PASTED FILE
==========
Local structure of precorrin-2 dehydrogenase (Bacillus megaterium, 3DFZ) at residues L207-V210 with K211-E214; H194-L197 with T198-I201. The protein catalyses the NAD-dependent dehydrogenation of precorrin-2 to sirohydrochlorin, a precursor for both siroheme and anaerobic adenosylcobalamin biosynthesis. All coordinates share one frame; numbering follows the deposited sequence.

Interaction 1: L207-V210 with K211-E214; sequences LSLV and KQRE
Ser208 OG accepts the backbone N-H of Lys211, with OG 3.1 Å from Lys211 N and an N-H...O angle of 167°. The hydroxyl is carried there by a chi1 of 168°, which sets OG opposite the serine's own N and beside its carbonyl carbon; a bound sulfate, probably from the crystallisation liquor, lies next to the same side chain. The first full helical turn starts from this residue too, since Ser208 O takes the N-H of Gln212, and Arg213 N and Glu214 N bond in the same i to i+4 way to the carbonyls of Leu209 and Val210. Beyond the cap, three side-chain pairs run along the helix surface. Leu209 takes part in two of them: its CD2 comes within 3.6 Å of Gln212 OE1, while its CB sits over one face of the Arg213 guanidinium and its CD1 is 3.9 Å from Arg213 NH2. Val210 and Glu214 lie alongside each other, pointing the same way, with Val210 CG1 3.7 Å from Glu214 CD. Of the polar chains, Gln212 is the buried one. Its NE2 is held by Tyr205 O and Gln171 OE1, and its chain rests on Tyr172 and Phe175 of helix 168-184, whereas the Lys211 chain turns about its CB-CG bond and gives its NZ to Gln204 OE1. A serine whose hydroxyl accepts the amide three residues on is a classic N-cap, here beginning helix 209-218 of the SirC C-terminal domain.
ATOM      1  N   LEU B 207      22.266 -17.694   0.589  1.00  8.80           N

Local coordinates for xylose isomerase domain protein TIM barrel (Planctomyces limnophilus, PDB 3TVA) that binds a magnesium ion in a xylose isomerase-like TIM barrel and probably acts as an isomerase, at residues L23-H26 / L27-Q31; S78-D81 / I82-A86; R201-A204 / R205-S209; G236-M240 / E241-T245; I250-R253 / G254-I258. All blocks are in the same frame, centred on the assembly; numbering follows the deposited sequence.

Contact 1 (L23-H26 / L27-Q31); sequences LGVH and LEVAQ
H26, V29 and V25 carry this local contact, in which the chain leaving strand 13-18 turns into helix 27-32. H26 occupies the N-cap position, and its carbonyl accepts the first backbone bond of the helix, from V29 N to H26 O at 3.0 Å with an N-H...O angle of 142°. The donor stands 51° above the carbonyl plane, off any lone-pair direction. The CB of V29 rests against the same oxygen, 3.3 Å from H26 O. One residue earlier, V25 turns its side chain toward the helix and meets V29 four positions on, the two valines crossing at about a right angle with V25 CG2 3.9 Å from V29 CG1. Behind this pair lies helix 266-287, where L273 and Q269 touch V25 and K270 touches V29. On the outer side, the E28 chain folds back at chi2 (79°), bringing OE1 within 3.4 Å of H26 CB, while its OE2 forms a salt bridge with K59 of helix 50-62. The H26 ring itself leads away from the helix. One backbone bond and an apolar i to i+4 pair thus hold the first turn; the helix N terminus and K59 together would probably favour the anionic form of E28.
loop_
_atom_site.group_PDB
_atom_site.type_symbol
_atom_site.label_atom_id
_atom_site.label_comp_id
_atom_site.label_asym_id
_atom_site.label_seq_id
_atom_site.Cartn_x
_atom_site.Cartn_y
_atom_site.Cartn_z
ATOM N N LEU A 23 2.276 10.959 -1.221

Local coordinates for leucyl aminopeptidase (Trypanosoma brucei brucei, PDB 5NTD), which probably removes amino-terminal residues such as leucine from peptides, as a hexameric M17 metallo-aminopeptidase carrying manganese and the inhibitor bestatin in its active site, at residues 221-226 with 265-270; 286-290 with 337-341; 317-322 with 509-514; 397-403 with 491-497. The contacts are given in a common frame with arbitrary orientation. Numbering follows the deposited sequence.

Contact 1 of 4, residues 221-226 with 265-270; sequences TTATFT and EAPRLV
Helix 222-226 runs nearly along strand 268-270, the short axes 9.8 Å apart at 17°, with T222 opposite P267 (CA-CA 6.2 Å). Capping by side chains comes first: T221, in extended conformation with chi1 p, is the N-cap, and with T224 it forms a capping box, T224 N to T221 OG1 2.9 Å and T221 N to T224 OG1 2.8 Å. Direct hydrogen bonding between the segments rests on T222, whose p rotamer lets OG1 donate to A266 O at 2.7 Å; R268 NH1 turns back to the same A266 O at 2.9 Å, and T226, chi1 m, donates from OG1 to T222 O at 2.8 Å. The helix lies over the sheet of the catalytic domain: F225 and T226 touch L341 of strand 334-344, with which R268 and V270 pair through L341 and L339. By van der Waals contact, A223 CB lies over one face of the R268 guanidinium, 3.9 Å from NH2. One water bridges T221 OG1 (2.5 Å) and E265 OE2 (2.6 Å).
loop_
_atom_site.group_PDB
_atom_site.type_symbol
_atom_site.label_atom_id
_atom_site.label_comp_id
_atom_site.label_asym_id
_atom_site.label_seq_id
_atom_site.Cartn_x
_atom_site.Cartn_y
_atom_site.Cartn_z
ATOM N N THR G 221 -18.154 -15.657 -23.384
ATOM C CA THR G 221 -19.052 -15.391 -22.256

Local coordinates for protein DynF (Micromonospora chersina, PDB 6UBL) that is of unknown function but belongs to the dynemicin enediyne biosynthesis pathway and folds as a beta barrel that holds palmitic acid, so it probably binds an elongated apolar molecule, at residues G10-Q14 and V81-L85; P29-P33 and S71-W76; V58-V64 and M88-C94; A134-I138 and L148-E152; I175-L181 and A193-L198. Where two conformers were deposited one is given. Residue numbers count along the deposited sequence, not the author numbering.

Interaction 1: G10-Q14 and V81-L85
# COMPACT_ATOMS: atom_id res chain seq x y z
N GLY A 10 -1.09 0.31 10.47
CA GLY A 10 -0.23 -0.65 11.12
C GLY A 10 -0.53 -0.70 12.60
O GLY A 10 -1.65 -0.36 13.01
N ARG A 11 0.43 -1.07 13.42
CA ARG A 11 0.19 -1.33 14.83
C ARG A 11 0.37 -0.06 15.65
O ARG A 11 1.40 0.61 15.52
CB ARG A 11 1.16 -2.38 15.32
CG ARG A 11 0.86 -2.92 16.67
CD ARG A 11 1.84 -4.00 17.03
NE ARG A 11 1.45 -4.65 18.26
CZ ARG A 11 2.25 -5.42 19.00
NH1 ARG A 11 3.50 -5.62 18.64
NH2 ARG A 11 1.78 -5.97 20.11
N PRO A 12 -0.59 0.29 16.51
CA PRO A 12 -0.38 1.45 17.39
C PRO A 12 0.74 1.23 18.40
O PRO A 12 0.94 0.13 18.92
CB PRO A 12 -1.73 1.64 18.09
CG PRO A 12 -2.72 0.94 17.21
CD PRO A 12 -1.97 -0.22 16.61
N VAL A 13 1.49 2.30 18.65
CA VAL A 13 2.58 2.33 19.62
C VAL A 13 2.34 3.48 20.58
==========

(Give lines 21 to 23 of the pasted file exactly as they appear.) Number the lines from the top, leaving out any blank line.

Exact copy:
Helix 222-226 runs nearly along strand 268-270, the short axes 9.8 Å apart at 17°, with T222 opposite P267 (CA-CA 6.2 Å). Capping by side chains comes first: T221, in extended conformation with chi1 p, is the N-cap, and with T224 it forms a capping box, T224 N to T221 OG1 2.9 Å and T221 N to T224 OG1 2.8 Å. Direct hydrogen bonding between the segments rests on T222, whose p rotamer lets OG1 donate to A266 O at 2.7 Å; R268 NH1 turns back to the same A266 O at 2.9 Å, and T226, chi1 m, donates from OG1 to T222 O at 2.8 Å. The helix lies over the sheet of the catalytic domain: F225 and T226 touch L341 of strand 334-344, with which R268 and V270 pair through L341 and L339. By van der Waals contact, A223 CB lies over one face of the R268 guanidinium, 3.9 Å from NH2. One water bridges T221 OG1 (2.5 Å) and E265 OE2 (2.6 Å).
loop_
_atom_site.group_PDB